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A Hole in One for Holographic Display
(Professor YongKeun Park) Researchers have designed an ultrathin display that can project dynamic, multi-coloured, 3D holographic images, according to a study published in Nature Communications. The system’s critical component is a thin film of titanium filled with tiny holes that precisely correspond with each pixel in a liquid crystal display (LCD) panel. This film acts as a ‘photon sieve’ – each pinhole diffracts light emerging from them widely, resulting in a high-definition 3D image observable from a wide angle. The entire system is very small: they used a 1.8-inch off-the-shelf LCD panel with a resolution of 1024 x 768. The titanium film, attached to the back of the panel, is a mere 300 nanometres thick. “Our approach suggests that holographic displays could be projected from thin devices, like a cell phone,” says Professor YongKeun Park, a physicist at KAIST who led the research. The team demonstrated their approach by producing a hologram of a moving, tri-coloured cube. Specifically, the images are made by pointing differently coloured laser beams made of parallel light rays at the small LCD panel. The photon sieve has a hole for each pixel in the LCD panel. The holes are precisely positioned to correspond to the pixel’s active area. The pinholes diffract the light emerging from them, producing 3D images. Previous studies from Professor Park’s group have used optical diffusors for the same purpose, but the size of the device was bulky and difficult to be operated, and it took a long period of time to calibrate. In the present work, on the other hand, the group tailored their photon sieve to demonstrate a simple, compact and scalable method for 3D holographic display. This technique can be readily applied to existing LCD displays. Applications for holograms have been limited by cumbersome techniques, high computation requirements, and poor image quality. Improving current techniques could lead to a wide variety of applications, including 3D cinema viewing without the need for glasses, watching holographic videos on television and smart phone screens. Figure 1. The actual 3D holographic display, and an electron microscope image of the non-periodic pinholes. Figure 2. Three-dimensional dynamic color hologram operating at 60 Hz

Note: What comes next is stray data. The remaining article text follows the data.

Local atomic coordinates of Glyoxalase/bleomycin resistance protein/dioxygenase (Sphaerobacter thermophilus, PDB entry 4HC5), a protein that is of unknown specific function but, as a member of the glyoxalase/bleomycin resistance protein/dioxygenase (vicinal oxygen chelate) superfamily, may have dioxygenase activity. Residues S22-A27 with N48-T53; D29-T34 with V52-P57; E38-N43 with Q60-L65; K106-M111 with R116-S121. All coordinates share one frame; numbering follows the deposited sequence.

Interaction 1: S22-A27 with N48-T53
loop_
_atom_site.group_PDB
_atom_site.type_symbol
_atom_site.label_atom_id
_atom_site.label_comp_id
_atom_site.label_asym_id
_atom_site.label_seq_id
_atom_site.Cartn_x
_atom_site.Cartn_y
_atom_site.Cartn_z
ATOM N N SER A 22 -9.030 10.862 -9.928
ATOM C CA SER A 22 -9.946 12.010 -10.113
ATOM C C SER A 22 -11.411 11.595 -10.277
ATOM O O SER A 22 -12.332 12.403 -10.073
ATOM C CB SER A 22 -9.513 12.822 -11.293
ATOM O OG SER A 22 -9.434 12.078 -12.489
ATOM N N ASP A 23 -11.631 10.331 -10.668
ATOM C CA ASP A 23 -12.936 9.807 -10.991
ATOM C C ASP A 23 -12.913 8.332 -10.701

A New Approach to 3D Holographic Displays Greatly Improves the Image Quality